Our Story, by Debbie & Matt

In July of 2021, we welcomed our daughter Sadie into the world. She surprised us by coming two weeks early but apart from that, the birth was relatively complication-free (minus some high blood pressure). I (Debbie) had the typical struggles of a first-time mom, lack of sleep, learning how to breastfeed, and struggling to adjust to new rhythms of life. While it definitely felt overwhelming, there was also a lot of joy, and I was excited to be a mom. 

For the first few months, I continued to adjust to my new role as a mother, and things were going well. Throughout my adult life, I have struggled off and on with mental health, specifically anxiety, and around six months postpartum, it had started to surface again. Some physical health issues popped up, and as I was working through those, I started to have fears about something happening to me and Sadie being left without a mom. It got so bad that one night I had a panic attack that caused my body to seize up, and my husband called 911. 

That night led me to seek out help, first from my general practitioner for help managing it. I started taking anxiety medication and working with a counselor. That combination helped me to come to a more stable place. I was able to come off the medication a few months ago, and am continuing to meet with a counselor as we work through my anxiety. Both the community around us and the ways we’ve pushed ourselves in trying new things with Sadie has given us so much confidence and we’ve found so much life and joy in getting to parent her. 

The first year of motherhood can be so lonely, I want to encourage new moms to pursue community and find others to share life with. Don’t be afraid to seek out medical help or counseling!

I, (Matt) also struggled with a lot of the same things Debbie wrote about those first few weeks, lack of sleep, feeling unsure about how I was doing, maybe not breastfeeding, but you get the idea. For me, I had never really struggled with mental health in my life, so when postpartum anxiety came about a month and a half after Sadie was born, it really threw me for a loop.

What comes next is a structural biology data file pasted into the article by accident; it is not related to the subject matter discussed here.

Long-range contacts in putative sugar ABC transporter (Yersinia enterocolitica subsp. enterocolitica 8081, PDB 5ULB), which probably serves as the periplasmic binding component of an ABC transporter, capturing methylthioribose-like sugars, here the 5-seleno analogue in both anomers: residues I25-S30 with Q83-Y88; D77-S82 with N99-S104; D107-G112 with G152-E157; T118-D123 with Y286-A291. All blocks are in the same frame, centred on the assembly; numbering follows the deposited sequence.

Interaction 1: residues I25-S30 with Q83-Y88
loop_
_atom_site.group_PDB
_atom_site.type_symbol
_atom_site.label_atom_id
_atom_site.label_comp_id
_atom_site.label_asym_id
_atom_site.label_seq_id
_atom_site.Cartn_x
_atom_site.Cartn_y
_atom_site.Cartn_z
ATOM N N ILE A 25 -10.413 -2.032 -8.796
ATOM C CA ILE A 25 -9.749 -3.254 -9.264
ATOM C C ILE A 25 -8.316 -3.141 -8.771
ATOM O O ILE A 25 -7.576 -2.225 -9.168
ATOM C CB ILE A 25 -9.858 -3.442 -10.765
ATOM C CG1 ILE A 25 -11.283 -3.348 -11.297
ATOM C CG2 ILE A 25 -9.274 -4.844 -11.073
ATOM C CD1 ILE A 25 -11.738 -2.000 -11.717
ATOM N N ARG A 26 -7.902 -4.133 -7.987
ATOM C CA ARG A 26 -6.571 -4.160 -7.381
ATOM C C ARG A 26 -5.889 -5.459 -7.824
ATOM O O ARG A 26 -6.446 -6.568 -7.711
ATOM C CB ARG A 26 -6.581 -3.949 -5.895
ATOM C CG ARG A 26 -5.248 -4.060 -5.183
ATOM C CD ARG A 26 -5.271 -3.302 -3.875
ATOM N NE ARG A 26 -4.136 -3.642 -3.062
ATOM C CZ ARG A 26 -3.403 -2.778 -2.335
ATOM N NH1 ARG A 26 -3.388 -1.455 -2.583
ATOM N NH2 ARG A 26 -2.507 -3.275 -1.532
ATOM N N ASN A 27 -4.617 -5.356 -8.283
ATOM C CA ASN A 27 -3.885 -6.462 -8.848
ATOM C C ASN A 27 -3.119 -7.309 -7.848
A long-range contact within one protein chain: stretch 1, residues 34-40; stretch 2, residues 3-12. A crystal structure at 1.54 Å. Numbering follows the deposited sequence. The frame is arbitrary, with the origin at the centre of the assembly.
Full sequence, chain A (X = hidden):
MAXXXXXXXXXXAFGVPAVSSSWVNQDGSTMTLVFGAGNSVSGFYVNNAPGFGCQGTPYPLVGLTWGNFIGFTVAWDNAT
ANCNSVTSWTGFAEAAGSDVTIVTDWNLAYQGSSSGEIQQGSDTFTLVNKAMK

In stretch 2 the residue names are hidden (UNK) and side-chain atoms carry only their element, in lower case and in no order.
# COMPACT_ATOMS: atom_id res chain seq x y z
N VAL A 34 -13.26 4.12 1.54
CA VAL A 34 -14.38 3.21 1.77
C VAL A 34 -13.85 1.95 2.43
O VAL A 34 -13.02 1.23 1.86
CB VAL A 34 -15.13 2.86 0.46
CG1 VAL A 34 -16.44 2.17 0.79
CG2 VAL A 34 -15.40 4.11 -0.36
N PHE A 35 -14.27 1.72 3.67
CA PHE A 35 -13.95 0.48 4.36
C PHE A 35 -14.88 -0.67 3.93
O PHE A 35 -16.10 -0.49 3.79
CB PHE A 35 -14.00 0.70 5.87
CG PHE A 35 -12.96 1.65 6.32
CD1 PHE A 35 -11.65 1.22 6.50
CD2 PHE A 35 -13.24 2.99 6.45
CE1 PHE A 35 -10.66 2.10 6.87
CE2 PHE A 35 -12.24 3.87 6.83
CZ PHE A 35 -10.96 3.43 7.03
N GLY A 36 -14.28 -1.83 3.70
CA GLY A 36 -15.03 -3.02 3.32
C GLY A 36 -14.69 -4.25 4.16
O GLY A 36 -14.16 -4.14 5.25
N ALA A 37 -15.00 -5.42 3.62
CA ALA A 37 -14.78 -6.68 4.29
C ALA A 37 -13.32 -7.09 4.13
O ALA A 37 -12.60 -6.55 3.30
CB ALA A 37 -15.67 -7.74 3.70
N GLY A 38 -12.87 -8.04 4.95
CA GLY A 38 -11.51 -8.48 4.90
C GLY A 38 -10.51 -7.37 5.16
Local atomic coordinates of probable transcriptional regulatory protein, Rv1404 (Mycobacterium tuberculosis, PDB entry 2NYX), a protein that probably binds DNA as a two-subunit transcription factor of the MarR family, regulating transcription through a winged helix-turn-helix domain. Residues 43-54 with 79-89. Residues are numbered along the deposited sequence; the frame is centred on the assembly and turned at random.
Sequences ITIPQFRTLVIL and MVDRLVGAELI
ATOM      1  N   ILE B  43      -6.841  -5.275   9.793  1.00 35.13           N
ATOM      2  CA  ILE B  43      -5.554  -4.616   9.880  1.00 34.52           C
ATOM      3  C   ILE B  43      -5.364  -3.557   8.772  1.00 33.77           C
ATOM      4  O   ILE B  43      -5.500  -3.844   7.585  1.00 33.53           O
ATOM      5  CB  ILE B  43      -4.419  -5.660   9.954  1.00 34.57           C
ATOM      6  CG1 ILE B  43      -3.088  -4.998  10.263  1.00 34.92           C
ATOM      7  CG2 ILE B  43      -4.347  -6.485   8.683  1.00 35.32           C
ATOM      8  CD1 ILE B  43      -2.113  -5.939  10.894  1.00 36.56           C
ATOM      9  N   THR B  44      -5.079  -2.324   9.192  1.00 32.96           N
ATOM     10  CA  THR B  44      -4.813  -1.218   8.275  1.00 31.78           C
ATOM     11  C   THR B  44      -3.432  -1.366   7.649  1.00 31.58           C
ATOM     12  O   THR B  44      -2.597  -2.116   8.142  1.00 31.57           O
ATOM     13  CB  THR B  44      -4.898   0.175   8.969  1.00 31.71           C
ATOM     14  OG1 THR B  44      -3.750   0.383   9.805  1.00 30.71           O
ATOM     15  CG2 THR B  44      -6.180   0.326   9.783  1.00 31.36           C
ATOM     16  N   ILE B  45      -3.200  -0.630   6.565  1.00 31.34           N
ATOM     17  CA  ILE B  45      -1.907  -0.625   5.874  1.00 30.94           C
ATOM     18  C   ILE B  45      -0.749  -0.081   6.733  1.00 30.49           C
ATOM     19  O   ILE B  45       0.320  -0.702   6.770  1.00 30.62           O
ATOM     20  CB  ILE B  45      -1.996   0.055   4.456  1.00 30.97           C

It started with feeling overwhelmed and anxious every morning, feeling a sense of sadness and even regret over what my life had become, then feeling guilty for feeling this way. I often felt afraid that this would be how I felt for the rest of my life. When I started going back to work at two months, most of those feelings intensified. I felt so overwhelmed and felt much lower capacity that I began to think I was failing everyone, failing my coworkers, failing my wife, and failing my daughter. I would wake up every morning and wonder how I was going to make it through the day. I became really emotional and would often break out into tears.

What really turned things around for me was reaching out to other men and my faith. Rather than trying to run from what I was feeling or try to muscle through it, I began to share what I was feeling with close friends and process it with them. It was especially helpful to talk to other dads and hear I wasn’t the only one going through these things. In the context of faith, getting to be open about my struggles with God was also really helpful for me. 

I don’t know if the audience for this is other men who are going through postpartum, but if there are, I would encourage them that they aren’t alone in feeling these things. Talk about it with other men. Find other dads. Getting to verbalize out what I was feeling to someone other than my wife was so helpful!!